After developing program learning outcomes and identifying where program outcomes are being taught/delivered, the next step is to consider ways to measure them. Assessment plans should include a combination of direct and indirect methods; at least fifty-percent of measures should be direct.
For additional information, the University of Stanford offers a handy guide.
According to Maki (2004), direct methods prompt students to represent or demonstrate their learning or produce work so that observers can assess how well students’ texts, responses and skills fit program-level expectations.
Direct measures explicitly demonstrate students’ knowledge and/or skill; attainment of the objective is obvious and does not need to be inferred.
- Capstone course/experience – program learning outcomes are integrated into assignments with the intent of directly measuring student performance, knowledge, and skills (See course embedded grading below) For a myriad of examples, google "senior capstone" and your discipline's name.
- Scores and pass rates on standardized tests – entry-to-next level program exams, comprehensive exams, national standardized subject matter exams, certification or licensure exams, professional exams, or locally developed tests
- Clinical, internship or practicum observation – evaluations of specific student knowledge or skills from internship supervisors or faculty overseers based on stated program objectives and structured observation of student performance
- Evaluation of student work, such as writing samples, presentations, performances, projects, research, and portfolios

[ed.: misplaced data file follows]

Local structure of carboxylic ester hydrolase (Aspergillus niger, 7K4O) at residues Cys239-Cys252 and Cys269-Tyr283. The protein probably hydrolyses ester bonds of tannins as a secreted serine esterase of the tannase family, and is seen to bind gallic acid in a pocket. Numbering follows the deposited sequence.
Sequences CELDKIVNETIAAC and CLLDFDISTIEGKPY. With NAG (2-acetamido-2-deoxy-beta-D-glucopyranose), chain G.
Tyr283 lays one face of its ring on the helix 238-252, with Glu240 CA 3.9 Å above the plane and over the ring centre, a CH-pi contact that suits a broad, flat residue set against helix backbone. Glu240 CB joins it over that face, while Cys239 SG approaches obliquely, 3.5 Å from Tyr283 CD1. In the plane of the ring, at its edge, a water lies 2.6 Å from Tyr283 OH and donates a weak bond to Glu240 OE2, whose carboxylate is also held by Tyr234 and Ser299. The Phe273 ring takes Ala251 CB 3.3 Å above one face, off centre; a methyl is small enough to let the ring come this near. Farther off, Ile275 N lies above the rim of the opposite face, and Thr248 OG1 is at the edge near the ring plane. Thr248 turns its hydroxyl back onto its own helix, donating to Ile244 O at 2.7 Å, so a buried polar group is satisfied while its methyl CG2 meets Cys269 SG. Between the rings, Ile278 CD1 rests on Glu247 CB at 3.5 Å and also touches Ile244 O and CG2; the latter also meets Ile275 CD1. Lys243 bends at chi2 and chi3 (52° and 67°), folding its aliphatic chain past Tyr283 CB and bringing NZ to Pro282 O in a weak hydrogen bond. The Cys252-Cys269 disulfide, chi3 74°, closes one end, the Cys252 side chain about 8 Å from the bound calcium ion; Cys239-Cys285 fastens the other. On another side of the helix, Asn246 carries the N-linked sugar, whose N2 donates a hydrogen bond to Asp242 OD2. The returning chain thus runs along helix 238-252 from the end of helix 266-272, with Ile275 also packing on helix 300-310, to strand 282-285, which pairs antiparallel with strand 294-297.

- Pre- and post-tests/assessments - score gains indicating the “value added” to the students’ learning experiences
- Course embedded grading – (Course letter grades (A-F or S/N) are insufficient for program assessment.) If the criteria are explicit through the use of a rubric and the feedback loop includes the department, then a course-embedded grading process can be used for direct assessment (Walvoord, 2004). While grading is typically focused on strengths and weaknesses in each individual student's learning for use by each student, scoring for assessment is focused on patterns of strengths and weaknesses in a group of students for use by program-level decision makers. When grading is used for assessment, a second process of identifying patterns among students is necessary.
- Embedded questions related to program learning outcomes included within course exams. For example, all sections of a particular course include an essay question related to a program learning outcome. The exam is graded as usual. Analysis of identified exam question for program learning assessment happens separately.
According to Maki (2004), indirect methods capture students’ perceptions of their learning and the educational environment that supports that learning, such as access to and the quality of services, programs, or educational offerings that support their learning.
- Alumni, employer, or student surveys (see NSSE and SES information below), questionnaires, focus-groups, or interviews; including any student self-judgment of learning
- Retention and graduation rates
- Length of time to degree
- Job placement rates of graduates
- Analysis of course grade distributions
- Reputation of graduate or post-graduate programs accepting graduating students
- Quantitative data, such as enrollment numbers
- Honors, awards, scholarships, and other forms of public recognition earned by students and alumni
- Matrices used to summarize the relationship between learning outcomes and courses, course assignments, or course syllabi. Example, program course mapping to program learning outcomes (Step #2 of UMD’s planning templates)
Programs are encouraged to utilize institutional sources for indirect student learning data, such as the National Survey of Student Engagement (NSSE) and the U of MN Student Experiences/Senior Exit Survey (SES). See NSSE and SES SLO Mapping for details on how these surveys relate to UMD Student Learning Outcomes.
Maki, P.L. (2004). Assessing for learning: building a sustainable commitment across the institution. Sterling, VA: AAHE; and Walvoord, B. E. (2004). Assessment Clear and Simple. San Francisco: Jossey-Bass.